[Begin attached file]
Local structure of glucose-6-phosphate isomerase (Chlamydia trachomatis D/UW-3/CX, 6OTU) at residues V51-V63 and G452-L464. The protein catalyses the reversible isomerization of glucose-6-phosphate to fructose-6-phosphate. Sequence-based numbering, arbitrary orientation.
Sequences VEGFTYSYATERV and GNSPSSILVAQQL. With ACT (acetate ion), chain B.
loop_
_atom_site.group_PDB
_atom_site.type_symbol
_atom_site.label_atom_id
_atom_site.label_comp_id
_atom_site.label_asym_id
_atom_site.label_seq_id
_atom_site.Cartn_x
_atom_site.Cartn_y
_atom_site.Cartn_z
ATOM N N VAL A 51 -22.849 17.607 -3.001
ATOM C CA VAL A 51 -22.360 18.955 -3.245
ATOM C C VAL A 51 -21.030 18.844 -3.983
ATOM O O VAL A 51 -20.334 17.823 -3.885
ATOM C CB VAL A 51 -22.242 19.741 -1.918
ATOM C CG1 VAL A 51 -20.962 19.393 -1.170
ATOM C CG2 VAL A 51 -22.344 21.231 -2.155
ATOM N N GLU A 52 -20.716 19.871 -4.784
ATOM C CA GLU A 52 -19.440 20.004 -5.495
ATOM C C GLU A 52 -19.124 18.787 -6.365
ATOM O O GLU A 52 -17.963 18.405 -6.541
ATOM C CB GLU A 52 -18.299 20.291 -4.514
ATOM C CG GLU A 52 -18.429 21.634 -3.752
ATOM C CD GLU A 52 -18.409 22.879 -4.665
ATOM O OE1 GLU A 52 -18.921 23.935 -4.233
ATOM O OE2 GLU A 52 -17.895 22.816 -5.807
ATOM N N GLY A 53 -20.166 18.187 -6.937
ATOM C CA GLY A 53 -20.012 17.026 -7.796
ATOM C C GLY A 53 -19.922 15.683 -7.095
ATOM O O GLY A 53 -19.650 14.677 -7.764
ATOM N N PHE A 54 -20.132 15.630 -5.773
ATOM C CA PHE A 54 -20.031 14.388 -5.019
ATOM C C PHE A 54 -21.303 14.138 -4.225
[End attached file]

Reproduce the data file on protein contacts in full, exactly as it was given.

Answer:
Local structure of glucose-6-phosphate isomerase (Chlamydia trachomatis D/UW-3/CX, 6OTU) at residues V51-V63 and G452-L464. The protein catalyses the reversible isomerization of glucose-6-phosphate to fructose-6-phosphate. Sequence-based numbering, arbitrary orientation.
Sequences VEGFTYSYATERV and GNSPSSILVAQQL. With ACT (acetate ion), chain B.
loop_
_atom_site.group_PDB
_atom_site.type_symbol
_atom_site.label_atom_id
_atom_site.label_comp_id
_atom_site.label_asym_id
_atom_site.label_seq_id
_atom_site.Cartn_x
_atom_site.Cartn_y
_atom_site.Cartn_z
ATOM N N VAL A 51 -22.849 17.607 -3.001
ATOM C CA VAL A 51 -22.360 18.955 -3.245
ATOM C C VAL A 51 -21.030 18.844 -3.983
ATOM O O VAL A 51 -20.334 17.823 -3.885
ATOM C CB VAL A 51 -22.242 19.741 -1.918
ATOM C CG1 VAL A 51 -20.962 19.393 -1.170
ATOM C CG2 VAL A 51 -22.344 21.231 -2.155
ATOM N N GLU A 52 -20.716 19.871 -4.784
ATOM C CA GLU A 52 -19.440 20.004 -5.495
ATOM C C GLU A 52 -19.124 18.787 -6.365
ATOM O O GLU A 52 -17.963 18.405 -6.541
ATOM C CB GLU A 52 -18.299 20.291 -4.514
ATOM C CG GLU A 52 -18.429 21.634 -3.752
ATOM C CD GLU A 52 -18.409 22.879 -4.665
ATOM O OE1 GLU A 52 -18.921 23.935 -4.233
ATOM O OE2 GLU A 52 -17.895 22.816 -5.807
ATOM N N GLY A 53 -20.166 18.187 -6.937
ATOM C CA GLY A 53 -20.012 17.026 -7.796
ATOM C C GLY A 53 -19.922 15.683 -7.095
ATOM O O GLY A 53 -19.650 14.677 -7.764
ATOM N N PHE A 54 -20.132 15.630 -5.773
ATOM C CA PHE A 54 -20.031 14.388 -5.019
ATOM C C PHE A 54 -21.303 14.138 -4.225